The annual Powered Access Rental Market report, exclusively compiled by leading global research intelligence company Ducker Worldwide for the International Powered Access Federation (IPAF), gives essential business insight and offers users a unique opportunity to drill down into certain key markets using a series of economic indicators and measurements not available anywhere else.
In recent years, the reports have tended to contain positive news leavened in most cases by some less positive, often with certain negative factors hampering one country’s market or another. IPAF’s Powered Access Rental Market Report for 2017, however, is generally very positive across the board, with Europe and the US in particular exceeding expectations and experiencing steady growth.
The UK’s Mobile Elevating Work Platform (MEWP) rental market outstripped the wider construction sector in terms of growth by three to one, showing little sign of any cooling on Brexit fears as other parts of the economy seem to have experienced in the second half of 2016 in particular.
In Asia, too, market and fleet size growth were stellar in 2016, driven by Hong Kong, Japan and mainland China, and in the Middle East the market is also booming; the report for 2016 carries for the first time a focus on Dubai.
The only region that did not experience such favourable conditions was Latin America, where the MEWP rental market overall contracted slightly, mainly owing to the impact of a shrinking market in Brazil.
In Europe, all the countries under study found themselves with growing rental markets for the first time since the downturn in 2008. Among the stellar performers was Spain, where a resurgent construction sector helped the rental market grow by 7% over the year – a second consecutive year of growth at around that rate – while the next strongest growth was 5% in the German, Swedish and Finnish markets and Italy and the Netherlands on 4% growth.
The UK and France grew by 3%, which was the average growth for Europe as a whole over the year. Of the 10 countries under study in Europe, accounting for around 85% of the total current MEWP rental market, Norway and Denmark slightly underperformed in terms of growth on 1% and 2% respectively.
As a whole, key drivers in Europe were economic growth and falling unemployment, coupled with renewed construction activity in the years following the economic downturn. All countries in the study saw positive growth for the first time since the downturn, and those countries such as Spain that outperformed the European average did so on the back of a reinvigorated construction sector, which also grew by around 7% across the year.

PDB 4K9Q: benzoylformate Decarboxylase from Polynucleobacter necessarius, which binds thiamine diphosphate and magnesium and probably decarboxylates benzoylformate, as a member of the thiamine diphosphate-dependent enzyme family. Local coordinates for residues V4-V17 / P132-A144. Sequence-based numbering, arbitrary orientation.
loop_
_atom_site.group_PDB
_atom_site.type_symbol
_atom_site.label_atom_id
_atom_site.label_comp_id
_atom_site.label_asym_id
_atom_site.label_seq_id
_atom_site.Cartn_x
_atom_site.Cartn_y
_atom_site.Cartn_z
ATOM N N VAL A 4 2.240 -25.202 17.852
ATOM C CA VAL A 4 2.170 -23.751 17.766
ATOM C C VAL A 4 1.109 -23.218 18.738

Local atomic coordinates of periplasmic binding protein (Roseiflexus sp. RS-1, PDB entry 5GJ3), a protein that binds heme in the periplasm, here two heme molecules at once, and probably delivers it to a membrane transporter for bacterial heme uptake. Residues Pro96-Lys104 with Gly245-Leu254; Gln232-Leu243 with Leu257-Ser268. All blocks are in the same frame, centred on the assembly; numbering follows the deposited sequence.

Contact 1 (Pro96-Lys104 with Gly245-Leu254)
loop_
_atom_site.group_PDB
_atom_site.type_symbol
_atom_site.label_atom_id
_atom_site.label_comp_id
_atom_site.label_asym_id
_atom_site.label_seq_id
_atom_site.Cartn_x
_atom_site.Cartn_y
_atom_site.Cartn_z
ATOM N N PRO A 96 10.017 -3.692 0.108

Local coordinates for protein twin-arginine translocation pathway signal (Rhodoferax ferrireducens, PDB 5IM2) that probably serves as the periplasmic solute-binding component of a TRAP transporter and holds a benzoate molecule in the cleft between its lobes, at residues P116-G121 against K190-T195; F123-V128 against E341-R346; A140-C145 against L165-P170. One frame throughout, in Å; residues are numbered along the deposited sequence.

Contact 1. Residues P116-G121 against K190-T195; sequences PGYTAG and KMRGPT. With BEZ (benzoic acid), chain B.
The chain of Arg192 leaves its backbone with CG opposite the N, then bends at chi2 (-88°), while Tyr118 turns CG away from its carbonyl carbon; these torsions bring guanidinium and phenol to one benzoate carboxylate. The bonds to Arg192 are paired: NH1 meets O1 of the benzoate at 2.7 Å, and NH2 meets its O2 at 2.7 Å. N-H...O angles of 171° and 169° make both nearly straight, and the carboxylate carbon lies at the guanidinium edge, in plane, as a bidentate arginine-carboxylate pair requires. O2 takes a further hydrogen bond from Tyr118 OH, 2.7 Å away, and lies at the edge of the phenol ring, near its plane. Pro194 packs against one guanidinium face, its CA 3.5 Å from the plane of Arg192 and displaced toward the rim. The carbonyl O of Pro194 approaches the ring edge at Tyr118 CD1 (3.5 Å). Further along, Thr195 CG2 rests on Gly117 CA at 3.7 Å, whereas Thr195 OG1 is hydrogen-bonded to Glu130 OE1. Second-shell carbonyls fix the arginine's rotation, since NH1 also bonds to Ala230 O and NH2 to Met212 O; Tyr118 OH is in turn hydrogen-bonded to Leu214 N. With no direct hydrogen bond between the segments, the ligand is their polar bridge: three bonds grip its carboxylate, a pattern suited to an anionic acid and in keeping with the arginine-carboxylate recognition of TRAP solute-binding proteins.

While the construction sector in the UK did not fare so well, growing by around 1% as a whole, the MEWP rental market outperformed that figure by three to one. In more mature markets such as the UK, France and Germany, intense competition suppressed or drove rental rates down, though companies generally increased fleet size and utilisation to compensate. One sure sign of even the most mature global powered access markets still having much to offer was the entry during 2016 of construction plant specialist JCB into the sector with its new Access division.
A booming construction sector in the US was also credited with a stronger than expected year in which rental companies had previously priced in economic and legislative uncertainty and a change in presidency when giving their outlook forecasts in the closing months of 2015. In 2016 revenue growth was 8%, fleet size expanded by 6% and both utilisation and rental rates also grew by 1%.
The economy and in turn construction sector were comparatively strong in the US and this was the main driver for the positive indicators for the MEWP rental industry, which was once again characterised by mergers and acquisitions activity, including the deal for United Rentals to purchase NES Rentals, which at the time of takeover was valued as a $352 million business. In Canada by contrast the MEWP rental market remained flat, negatively impacted by unfavourable oil prices and exchange rates.